Memoir, Continued...

I don't know if I'm going to be up to date with NaNoWriMo, but I've decided to keep on writing and posting my memoir anyway, as often as I can. So here is the next chapter in my amazing life story!

The next day my parents take the day off of work. I am used to mu mom coming and going from her work as she pleases. She’s one of the bosses in her office and she can pretty much set her own hours, by now. But my dad rarely, if ever, misses work. Even when he’s sick, he makes himself go. So its freaky that today he’s taken the morning off!
“I told them my daughter is very sick, and I need to take her to the doctor,” says my dad.
That makes me bristle. “I’m not sick.”
“You are, you’re very sick,” says my dad.
How can you ev en spend time around people who believe you are crazy? People who refuse to understand what you ar going through, or how they have caused you any pain, and instead try to tell you that its all in your brain? Every moment is extremely awkward. I feel like I’m being watched under a microscope.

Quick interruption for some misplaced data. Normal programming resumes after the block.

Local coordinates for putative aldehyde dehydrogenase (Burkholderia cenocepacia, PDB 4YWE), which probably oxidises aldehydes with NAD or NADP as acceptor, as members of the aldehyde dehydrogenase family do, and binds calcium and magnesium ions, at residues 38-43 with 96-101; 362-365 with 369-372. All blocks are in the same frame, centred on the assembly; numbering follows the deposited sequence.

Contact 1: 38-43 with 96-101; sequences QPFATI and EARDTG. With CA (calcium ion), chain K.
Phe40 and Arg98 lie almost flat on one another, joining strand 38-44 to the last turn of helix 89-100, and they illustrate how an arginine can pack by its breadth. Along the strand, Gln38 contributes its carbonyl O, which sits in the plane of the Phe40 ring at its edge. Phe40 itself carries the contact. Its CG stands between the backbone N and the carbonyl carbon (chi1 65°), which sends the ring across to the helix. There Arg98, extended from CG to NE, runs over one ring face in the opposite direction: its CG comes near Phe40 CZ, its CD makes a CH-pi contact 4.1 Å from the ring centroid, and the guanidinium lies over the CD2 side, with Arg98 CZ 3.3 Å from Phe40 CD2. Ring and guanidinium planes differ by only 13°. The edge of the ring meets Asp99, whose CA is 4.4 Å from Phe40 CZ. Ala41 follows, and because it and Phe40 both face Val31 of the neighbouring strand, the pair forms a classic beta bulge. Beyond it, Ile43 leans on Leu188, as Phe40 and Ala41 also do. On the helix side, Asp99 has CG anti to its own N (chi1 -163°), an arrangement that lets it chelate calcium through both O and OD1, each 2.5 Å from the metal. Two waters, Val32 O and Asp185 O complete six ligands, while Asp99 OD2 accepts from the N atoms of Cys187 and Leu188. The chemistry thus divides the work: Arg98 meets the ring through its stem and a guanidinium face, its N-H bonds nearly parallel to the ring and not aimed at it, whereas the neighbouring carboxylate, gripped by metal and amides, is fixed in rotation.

The meeting with the psychiatrist takes place at the Bridge Youth Services, a place I’ve gotten very familiar with over the years. When I was thirteen years old, the summer after my dad got his DUI, my family started going to the Bridge for family counseling The Bridge was a program through the township, the only place my parents could afford at the time because it offered sliding scale fees. I think it was my dad’s idea to go there. After his DUI, he was sentenced to go through rehab for alcoholism, and he joined AA as well. He became a very introspective person. He worried about how his drinking in the past had affected my brother and me.
Anyway, we went to a few family counseling sessions there. Our counselor, Wendy, would talk with us all together as a family, then just with our parents, and then just with my brother and me, and then back to all of us again. I remember we acted cheerful and high-spirited during the sessions, cracking lots of jokes and using lots of sarcasm, making Wendy laugh and causing her to comment that we were actually a ver close and strong family. But I think it was really the opposite. Even in counseling, we couldn’t face each other, we couldn’t be truthful, so we laughed instead.
During one of the sessions, my brother brought up some argument he’d had with my mom. On the way home my mom scolded my brother, telling him he shouldn’t have brought that up because it was between him and her. My dad protested, pointing out that the point of family counseling was for us to be able to work through our problems. My parents got into one of their many arguments, and my mom accused the rest of us of ganging up on her. When we got home, she didn’t get out of the car. My brother and I went upstairs to my bedroom, and we watched out the window as Mom drove away.